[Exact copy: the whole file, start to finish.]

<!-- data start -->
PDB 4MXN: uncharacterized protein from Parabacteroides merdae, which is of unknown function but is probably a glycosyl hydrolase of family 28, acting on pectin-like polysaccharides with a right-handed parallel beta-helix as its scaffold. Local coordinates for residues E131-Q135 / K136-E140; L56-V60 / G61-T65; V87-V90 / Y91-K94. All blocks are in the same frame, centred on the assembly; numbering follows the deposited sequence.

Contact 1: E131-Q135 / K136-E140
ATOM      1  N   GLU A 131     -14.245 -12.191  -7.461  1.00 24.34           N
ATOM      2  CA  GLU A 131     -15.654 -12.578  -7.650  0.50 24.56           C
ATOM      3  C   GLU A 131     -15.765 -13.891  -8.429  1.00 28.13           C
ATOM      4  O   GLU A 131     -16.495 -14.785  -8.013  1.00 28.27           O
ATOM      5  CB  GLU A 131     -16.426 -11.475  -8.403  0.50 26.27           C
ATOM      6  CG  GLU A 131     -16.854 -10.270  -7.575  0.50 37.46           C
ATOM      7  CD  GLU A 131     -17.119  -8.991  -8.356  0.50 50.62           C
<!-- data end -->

PDB 4MXN: uncharacterized protein from Parabacteroides merdae, which is of unknown function but is probably a glycosyl hydrolase of family 28, acting on pectin-like polysaccharides with a right-handed parallel beta-helix as its scaffold. Local coordinates for residues E131-Q135 / K136-E140; L56-V60 / G61-T65; V87-V90 / Y91-K94. All blocks are in the same frame, centred on the assembly; numbering follows the deposited sequence.

Contact 1: E131-Q135 / K136-E140
ATOM      1  N   GLU A 131     -14.245 -12.191  -7.461  1.00 24.34           N
ATOM      2  CA  GLU A 131     -15.654 -12.578  -7.650  0.50 24.56           C
ATOM      3  C   GLU A 131     -15.765 -13.891  -8.429  1.00 28.13           C
ATOM      4  O   GLU A 131     -16.495 -14.785  -8.013  1.00 28.27           O
ATOM      5  CB  GLU A 131     -16.426 -11.475  -8.403  0.50 26.27           C
ATOM      6  CG  GLU A 131     -16.854 -10.270  -7.575  0.50 37.46           C
ATOM      7  CD  GLU A 131     -17.119  -8.991  -8.356  0.50 50.62           C